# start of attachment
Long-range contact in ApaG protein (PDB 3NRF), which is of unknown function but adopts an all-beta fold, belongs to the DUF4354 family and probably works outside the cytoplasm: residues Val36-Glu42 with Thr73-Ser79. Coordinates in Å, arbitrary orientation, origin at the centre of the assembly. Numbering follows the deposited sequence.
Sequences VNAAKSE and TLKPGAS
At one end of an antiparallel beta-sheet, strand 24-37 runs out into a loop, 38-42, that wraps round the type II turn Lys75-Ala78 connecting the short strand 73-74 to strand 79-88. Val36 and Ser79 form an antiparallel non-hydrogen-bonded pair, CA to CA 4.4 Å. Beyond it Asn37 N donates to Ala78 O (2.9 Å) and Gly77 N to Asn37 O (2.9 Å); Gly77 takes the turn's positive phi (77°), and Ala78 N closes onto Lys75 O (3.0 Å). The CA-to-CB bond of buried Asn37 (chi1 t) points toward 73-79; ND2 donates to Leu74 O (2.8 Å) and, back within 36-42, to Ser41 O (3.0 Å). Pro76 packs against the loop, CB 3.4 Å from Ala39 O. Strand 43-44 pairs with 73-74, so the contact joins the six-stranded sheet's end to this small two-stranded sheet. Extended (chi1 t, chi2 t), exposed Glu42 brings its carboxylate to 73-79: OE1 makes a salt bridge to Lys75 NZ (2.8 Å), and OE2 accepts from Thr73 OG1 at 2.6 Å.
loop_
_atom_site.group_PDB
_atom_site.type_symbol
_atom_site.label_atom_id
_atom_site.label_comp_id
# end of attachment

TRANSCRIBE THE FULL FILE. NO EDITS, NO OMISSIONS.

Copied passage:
Long-range contact in ApaG protein (PDB 3NRF), which is of unknown function but adopts an all-beta fold, belongs to the DUF4354 family and probably works outside the cytoplasm: residues Val36-Glu42 with Thr73-Ser79. Coordinates in Å, arbitrary orientation, origin at the centre of the assembly. Numbering follows the deposited sequence.
Sequences VNAAKSE and TLKPGAS
At one end of an antiparallel beta-sheet, strand 24-37 runs out into a loop, 38-42, that wraps round the type II turn Lys75-Ala78 connecting the short strand 73-74 to strand 79-88. Val36 and Ser79 form an antiparallel non-hydrogen-bonded pair, CA to CA 4.4 Å. Beyond it Asn37 N donates to Ala78 O (2.9 Å) and Gly77 N to Asn37 O (2.9 Å); Gly77 takes the turn's positive phi (77°), and Ala78 N closes onto Lys75 O (3.0 Å). The CA-to-CB bond of buried Asn37 (chi1 t) points toward 73-79; ND2 donates to Leu74 O (2.8 Å) and, back within 36-42, to Ser41 O (3.0 Å). Pro76 packs against the loop, CB 3.4 Å from Ala39 O. Strand 43-44 pairs with 73-74, so the contact joins the six-stranded sheet's end to this small two-stranded sheet. Extended (chi1 t, chi2 t), exposed Glu42 brings its carboxylate to 73-79: OE1 makes a salt bridge to Lys75 NZ (2.8 Å), and OE2 accepts from Thr73 OG1 at 2.6 Å.
loop_
_atom_site.group_PDB
_atom_site.type_symbol
_atom_site.label_atom_id
_atom_site.label_comp_id